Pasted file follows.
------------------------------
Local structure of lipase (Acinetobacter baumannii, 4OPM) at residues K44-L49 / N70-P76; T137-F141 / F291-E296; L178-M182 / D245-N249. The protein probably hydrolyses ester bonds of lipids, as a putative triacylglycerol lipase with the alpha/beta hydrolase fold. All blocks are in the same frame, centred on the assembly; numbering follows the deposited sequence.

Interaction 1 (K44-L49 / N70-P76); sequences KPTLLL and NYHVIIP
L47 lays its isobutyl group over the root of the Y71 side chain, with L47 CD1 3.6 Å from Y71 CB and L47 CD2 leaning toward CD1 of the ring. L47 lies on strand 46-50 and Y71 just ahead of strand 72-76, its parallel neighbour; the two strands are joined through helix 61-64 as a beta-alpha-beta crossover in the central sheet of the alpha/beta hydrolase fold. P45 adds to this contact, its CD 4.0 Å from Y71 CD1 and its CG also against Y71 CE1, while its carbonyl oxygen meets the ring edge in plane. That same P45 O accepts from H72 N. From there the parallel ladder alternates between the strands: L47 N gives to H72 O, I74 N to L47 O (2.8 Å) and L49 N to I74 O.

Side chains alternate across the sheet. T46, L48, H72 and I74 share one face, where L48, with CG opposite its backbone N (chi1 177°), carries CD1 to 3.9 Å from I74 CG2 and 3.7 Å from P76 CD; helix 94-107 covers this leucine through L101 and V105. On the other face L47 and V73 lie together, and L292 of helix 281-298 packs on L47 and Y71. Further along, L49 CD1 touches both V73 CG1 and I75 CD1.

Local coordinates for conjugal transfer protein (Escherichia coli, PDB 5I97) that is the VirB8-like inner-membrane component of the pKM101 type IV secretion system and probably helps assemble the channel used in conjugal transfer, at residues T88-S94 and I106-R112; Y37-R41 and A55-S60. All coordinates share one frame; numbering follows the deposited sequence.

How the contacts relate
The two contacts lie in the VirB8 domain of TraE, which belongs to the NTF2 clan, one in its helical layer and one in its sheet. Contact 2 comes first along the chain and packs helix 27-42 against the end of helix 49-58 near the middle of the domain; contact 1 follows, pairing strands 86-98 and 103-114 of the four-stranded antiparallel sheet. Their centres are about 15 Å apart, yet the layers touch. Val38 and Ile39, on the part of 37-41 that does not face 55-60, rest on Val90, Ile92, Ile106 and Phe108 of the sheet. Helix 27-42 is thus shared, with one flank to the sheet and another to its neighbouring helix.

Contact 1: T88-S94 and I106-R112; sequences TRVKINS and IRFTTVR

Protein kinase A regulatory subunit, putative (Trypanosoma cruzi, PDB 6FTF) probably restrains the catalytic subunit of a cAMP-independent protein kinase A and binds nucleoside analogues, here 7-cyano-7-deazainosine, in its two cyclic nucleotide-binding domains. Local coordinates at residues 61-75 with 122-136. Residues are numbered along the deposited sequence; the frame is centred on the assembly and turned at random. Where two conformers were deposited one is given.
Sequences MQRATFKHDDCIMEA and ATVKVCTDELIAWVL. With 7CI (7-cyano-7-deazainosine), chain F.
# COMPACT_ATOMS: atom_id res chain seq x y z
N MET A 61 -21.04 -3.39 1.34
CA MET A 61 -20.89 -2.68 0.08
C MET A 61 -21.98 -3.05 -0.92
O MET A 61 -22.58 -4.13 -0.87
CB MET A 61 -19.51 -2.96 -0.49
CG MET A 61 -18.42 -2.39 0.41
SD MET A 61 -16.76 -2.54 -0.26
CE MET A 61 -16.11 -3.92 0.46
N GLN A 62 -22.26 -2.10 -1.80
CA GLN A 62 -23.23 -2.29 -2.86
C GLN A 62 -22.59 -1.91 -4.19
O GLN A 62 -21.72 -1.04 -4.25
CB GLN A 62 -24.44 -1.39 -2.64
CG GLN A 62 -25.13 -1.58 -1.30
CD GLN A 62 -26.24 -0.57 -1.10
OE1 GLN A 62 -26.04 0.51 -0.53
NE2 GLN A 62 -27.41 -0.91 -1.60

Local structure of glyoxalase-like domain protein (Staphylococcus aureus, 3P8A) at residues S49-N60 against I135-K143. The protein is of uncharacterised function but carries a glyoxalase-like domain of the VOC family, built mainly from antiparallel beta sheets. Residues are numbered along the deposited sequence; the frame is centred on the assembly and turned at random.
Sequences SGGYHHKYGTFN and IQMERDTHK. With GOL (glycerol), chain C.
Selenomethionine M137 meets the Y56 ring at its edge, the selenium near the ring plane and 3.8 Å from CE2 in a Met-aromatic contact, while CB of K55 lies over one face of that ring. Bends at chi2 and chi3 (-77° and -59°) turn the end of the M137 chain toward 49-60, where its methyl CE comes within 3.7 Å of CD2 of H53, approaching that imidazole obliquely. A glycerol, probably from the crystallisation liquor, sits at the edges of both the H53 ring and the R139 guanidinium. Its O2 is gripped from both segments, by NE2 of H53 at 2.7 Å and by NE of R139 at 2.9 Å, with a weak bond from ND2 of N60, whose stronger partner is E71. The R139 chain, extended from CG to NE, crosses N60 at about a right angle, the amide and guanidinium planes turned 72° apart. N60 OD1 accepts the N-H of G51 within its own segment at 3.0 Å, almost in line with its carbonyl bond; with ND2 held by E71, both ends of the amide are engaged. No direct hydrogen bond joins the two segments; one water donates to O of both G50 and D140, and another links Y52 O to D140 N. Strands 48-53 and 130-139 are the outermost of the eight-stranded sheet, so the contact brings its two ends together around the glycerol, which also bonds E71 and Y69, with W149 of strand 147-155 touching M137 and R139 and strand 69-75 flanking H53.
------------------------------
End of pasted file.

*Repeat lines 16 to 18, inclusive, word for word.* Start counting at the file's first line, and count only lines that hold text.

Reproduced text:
CB MET A 61 -19.51 -2.96 -0.49
CG MET A 61 -18.42 -2.39 0.41
SD MET A 61 -16.76 -2.54 -0.26